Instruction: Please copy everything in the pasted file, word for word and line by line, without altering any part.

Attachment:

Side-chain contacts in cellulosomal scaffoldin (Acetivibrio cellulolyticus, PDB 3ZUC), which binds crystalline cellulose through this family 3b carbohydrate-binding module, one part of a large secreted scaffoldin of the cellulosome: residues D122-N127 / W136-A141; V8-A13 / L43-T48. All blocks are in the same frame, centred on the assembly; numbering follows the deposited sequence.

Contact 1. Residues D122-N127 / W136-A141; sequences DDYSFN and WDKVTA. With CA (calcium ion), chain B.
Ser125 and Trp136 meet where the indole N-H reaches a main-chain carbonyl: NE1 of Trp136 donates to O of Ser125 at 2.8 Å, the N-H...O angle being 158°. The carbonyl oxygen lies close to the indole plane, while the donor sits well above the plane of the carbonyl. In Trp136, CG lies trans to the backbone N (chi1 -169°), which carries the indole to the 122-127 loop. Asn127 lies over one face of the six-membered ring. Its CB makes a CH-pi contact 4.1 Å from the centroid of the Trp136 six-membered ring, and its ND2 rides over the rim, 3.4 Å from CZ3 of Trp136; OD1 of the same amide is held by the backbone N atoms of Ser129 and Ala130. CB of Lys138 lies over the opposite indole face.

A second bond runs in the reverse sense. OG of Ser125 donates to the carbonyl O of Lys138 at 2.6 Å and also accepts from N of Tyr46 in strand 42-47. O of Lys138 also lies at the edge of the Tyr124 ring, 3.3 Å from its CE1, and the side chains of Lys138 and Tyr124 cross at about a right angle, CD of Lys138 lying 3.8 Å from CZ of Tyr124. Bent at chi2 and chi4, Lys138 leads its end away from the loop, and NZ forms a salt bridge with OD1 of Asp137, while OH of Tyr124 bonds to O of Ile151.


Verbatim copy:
Side-chain contacts in cellulosomal scaffoldin (Acetivibrio cellulolyticus, PDB 3ZUC), which binds crystalline cellulose through this family 3b carbohydrate-binding module, one part of a large secreted scaffoldin of the cellulosome: residues D122-N127 / W136-A141; V8-A13 / L43-T48. All blocks are in the same frame, centred on the assembly; numbering follows the deposited sequence.

Contact 1. Residues D122-N127 / W136-A141; sequences DDYSFN and WDKVTA. With CA (calcium ion), chain B.
Ser125 and Trp136 meet where the indole N-H reaches a main-chain carbonyl: NE1 of Trp136 donates to O of Ser125 at 2.8 Å, the N-H...O angle being 158°. The carbonyl oxygen lies close to the indole plane, while the donor sits well above the plane of the carbonyl. In Trp136, CG lies trans to the backbone N (chi1 -169°), which carries the indole to the 122-127 loop. Asn127 lies over one face of the six-membered ring. Its CB makes a CH-pi contact 4.1 Å from the centroid of the Trp136 six-membered ring, and its ND2 rides over the rim, 3.4 Å from CZ3 of Trp136; OD1 of the same amide is held by the backbone N atoms of Ser129 and Ala130. CB of Lys138 lies over the opposite indole face.

A second bond runs in the reverse sense. OG of Ser125 donates to the carbonyl O of Lys138 at 2.6 Å and also accepts from N of Tyr46 in strand 42-47. O of Lys138 also lies at the edge of the Tyr124 ring, 3.3 Å from its CE1, and the side chains of Lys138 and Tyr124 cross at about a right angle, CD of Lys138 lying 3.8 Å from CZ of Tyr124. Bent at chi2 and chi4, Lys138 leads its end away from the loop, and NZ forms a salt bridge with OD1 of Asp137, while OH of Tyr124 bonds to O of Ile151.